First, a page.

Speaking of drug addiction, I remember a patient who was plump as a child and had difficulty moving. If someone wished for some peace and quiet, it was only necessary to put the child on his back, even when he was four years old, and he was unable to stand up. He suffered early on from fear, as when left alone, and it was impossible to get him to go to school. He came from a well to do home with parents who had much influence in the community. It was, therefore, possible for the parents, prior to the final examination for entrance into the university, to have the examiner come to their home with the explanation that the boy was beset by fears. After he married, he never had a good relationship with his wife whom he constantly jealously pursued until she divorced him. He was an intelligent, shrewd person. He was able to attain a senior position in the government because of his connections. According to some, his work was excellent; according to others he achieved nothing substantial. He told me that before he accepted his position he became very agitated. It was the test of his ability to function and for some time he was unable to decide whether to take the position. He had an acquaintance who told him that in such situations he took a shot of morphine to get over his difficulties. This was the beginning of his morphine addiction. Every time while in this senior position, for which he was really not qualified or trained, he took morphine when faced by difficulties. He continued doing this for some time and finally required morphine on a continuous basis. His problems in this position grew increasingly and he was demoted to a lower rank. This led to his taking increasing dosages of morphine. He was beset with feelings of degradation and excessive ambitions since he thought himself the most competent among the officials in his office but with whom he was constantly in conflict. He married a second time. His wife, who did not know how to deal with a morphine addict, became very tired of him, although he did not lose his potency. This caused him to increase his morphine intake which probably also was out of anger with his wife for whom the increased dosage was meant to be a hostile act. The wife tried repeatedly to persuade her husband to abstain from his habit. After she had called a number of outstanding physicians, her husband declared that he could not leave his bed, that he could not move his limbs, and that he suffered from heart attacks. I came to know him under those circumstances and sought to free him of his morphine habit, which I was successful in doing. However, by that time he was unable to get over the fact that his wife had rejected him. Since the wife was determined to seek a divorce from him as her right, the husband reached for another means to attack her: he threatened suicide and was successful in carrying out his threat. I learned about that later. This then was the course of his life, which ran as an unbroken, and clearly apparent unity, beginning with his childhood to his end.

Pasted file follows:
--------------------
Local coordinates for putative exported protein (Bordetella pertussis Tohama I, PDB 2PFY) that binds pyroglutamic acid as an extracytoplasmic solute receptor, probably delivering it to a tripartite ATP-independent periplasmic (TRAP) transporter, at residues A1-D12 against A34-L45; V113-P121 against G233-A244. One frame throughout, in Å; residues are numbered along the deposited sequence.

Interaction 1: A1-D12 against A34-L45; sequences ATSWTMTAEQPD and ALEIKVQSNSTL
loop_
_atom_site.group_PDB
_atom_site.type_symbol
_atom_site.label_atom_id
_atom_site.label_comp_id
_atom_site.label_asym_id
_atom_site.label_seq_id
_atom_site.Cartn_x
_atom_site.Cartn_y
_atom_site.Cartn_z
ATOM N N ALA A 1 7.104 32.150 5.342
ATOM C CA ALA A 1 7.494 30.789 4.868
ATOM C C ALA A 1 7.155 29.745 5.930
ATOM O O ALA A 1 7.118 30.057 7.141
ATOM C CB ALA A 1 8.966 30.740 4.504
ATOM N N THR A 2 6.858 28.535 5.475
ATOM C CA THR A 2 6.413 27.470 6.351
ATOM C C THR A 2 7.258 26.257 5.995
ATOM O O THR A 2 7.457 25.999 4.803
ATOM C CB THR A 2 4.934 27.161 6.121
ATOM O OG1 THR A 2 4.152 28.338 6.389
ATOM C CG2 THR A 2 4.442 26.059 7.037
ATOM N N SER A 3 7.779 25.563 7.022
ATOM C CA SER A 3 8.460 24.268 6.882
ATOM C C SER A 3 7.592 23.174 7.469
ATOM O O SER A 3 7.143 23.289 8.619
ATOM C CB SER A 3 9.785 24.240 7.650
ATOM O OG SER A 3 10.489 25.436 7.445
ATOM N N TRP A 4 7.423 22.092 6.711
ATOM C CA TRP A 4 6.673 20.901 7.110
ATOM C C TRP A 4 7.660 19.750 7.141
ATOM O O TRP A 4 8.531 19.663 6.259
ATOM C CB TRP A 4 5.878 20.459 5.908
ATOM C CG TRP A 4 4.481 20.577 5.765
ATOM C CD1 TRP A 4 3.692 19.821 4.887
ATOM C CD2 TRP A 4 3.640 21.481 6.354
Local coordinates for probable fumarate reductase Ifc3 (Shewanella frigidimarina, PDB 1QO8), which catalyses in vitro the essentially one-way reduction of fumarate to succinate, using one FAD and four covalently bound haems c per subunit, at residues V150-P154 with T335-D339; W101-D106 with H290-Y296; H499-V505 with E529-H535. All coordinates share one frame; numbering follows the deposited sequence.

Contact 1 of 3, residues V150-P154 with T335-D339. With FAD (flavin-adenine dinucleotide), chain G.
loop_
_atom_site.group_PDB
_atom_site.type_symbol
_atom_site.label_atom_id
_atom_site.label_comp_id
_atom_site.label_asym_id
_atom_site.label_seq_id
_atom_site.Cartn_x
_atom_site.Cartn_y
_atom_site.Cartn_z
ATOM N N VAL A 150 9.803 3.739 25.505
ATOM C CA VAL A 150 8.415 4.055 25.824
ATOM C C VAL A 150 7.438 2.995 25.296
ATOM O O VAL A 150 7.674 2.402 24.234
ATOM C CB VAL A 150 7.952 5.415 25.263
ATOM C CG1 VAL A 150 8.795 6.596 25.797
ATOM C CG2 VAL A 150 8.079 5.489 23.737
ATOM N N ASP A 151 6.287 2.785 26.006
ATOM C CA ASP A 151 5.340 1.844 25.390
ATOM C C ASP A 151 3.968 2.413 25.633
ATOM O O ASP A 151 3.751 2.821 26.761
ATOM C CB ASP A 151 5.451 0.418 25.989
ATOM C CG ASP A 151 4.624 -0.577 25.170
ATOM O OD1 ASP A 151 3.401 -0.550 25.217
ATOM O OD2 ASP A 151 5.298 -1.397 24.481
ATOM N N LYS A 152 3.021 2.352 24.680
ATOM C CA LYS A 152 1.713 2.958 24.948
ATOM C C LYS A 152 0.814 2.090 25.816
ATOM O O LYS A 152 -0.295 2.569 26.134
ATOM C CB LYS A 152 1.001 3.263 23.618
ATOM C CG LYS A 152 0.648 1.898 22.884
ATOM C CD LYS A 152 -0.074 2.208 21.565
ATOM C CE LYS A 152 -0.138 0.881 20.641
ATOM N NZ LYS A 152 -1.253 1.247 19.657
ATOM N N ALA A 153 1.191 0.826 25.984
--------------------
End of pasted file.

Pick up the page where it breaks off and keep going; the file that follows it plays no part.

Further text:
We can easily observe pampering and early neurosis in the case above. In another case, the patient was the second child born in his family, and immensely ambitious and active. He was short in stature, an excellent student, ambitious, and hyper sensitive, which made it difficult for him to make friends easily. One day, while in his office, he had a shattering experience when he overheard his supervisor asking: “Where is the little dwarf?” He left that job immediately and could not get out of his mind the humiliation he experienced at the hands of his boss. So as not to bear the problem of degrading criticisms, he began to take morphine. This is the only case among many in which I was able to cure an addict from his morphine habit freely, without any external compulsion. I must confess that this is probably a unique case, and that I would not trust myself to undertake such a case again without any kind of medical supervision. I also tried with physicians, supported by their insights, to withdraw them from morphine without confinement but was never successful.